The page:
Wednesday, February 9, 2005

Interviewer and interviewee

Interviewer and interviewee: opponents, competitors, adversaries. The interview: a childhood game of tug-of-war, played out not by physical strength, but by mental. That's how I see it anyway - something to win, or to at least not lose. One step misplaced, and I could end up face-down in the pit of mud. And nobody wants to see that. Or everybody does. Whichever.

There is a certain weighty finality felt during the interviewing process. The interviewer sits across from me in my own living room; he's on the couch, I'm on the armchair. He commends me on my taste in furniture - I immediately wonder if these words are on the record. They are. Each of our words from this point forward are dripping into the digital recorder which teeters on the edge of my coffee table. I can't take my eyes off of it. Maybe I'm trying to move it with my mind, make it fall onto the floor. Maybe I'm waiting for our words to weigh it down so completely that it falls off the edge on its own accord. At any rate, I completely miss the next question, but answer anyway - just some nonsense about the latest book I'm reading. It appeases him.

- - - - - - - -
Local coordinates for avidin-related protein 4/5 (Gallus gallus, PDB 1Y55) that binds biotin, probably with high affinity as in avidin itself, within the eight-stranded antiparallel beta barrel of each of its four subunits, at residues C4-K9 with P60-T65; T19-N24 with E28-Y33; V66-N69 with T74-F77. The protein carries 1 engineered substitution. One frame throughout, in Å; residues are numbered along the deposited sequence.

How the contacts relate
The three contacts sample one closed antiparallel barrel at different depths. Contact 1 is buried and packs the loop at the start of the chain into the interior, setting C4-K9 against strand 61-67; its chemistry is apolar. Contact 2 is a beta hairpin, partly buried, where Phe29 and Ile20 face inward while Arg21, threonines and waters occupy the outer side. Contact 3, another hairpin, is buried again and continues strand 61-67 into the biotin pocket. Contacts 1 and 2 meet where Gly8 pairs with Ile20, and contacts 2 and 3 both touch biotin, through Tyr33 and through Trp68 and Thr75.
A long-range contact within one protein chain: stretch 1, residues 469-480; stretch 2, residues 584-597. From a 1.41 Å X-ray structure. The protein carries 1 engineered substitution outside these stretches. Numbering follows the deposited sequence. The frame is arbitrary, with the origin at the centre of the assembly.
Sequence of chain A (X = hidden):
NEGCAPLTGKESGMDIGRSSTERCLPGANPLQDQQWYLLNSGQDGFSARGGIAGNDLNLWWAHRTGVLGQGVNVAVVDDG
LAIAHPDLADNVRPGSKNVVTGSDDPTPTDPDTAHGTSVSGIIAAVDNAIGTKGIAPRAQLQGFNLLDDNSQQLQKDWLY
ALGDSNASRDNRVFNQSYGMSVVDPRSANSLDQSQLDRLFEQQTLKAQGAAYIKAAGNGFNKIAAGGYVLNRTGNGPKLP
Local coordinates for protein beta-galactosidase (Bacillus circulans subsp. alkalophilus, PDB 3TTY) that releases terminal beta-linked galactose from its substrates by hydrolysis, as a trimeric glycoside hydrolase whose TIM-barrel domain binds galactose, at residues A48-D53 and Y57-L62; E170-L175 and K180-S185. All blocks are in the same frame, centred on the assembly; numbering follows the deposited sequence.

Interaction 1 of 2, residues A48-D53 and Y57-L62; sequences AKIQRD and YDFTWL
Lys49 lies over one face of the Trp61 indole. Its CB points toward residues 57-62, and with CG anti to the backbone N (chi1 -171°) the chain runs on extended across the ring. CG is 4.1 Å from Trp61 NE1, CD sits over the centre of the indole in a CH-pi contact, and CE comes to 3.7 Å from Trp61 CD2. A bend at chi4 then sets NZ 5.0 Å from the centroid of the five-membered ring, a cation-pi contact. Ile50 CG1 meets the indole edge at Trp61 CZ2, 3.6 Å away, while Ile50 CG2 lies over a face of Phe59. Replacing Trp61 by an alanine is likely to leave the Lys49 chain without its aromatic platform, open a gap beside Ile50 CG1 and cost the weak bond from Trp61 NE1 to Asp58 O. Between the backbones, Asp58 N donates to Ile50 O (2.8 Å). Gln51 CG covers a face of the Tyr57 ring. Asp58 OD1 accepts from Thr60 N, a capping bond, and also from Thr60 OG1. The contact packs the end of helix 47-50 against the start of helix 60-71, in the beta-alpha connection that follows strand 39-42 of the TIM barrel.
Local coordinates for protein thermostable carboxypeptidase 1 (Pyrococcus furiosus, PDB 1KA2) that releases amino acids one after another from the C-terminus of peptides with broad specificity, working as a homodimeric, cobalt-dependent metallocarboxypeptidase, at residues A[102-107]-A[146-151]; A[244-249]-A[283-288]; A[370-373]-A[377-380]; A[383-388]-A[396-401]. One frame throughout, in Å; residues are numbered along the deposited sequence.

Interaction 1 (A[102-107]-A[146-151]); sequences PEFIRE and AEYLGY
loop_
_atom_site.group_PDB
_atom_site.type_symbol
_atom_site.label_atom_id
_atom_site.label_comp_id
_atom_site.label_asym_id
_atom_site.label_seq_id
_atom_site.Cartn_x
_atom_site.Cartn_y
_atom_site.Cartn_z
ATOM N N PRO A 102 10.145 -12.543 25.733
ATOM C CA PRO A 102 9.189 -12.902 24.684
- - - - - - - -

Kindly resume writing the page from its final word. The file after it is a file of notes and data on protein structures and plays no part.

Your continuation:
When all is said and done, I can't remember a thing. Not a single question. Not a single answer. I think about all of my words trapped forever on that recorder, fighting with his for eternity, trying desperately to escape. I'm temporarily blinded by the flash of his camera. My image, stolen from me. Then he's shaking my hand, and I'm walking him to the door.

The next day, I buy the newspaper, not out of vanity but a genuine concern that my thoughts were represented accurately. A cursory run-through reveals that, for the most part, they were. That is, until I take a step backwards, and put myself in the shoes of another who might not know me as intimately as I do. How do the words read then? I marvel at how ambiguously I word everything. My words could be pulled apart by whoever reads them, interpreted any which way, spun into something completely different. I toss the paper in the nearest trashcan, and smile as I walk back to my flat. Ambiguity: my safety net. Why say something, when you can say nothing at all.

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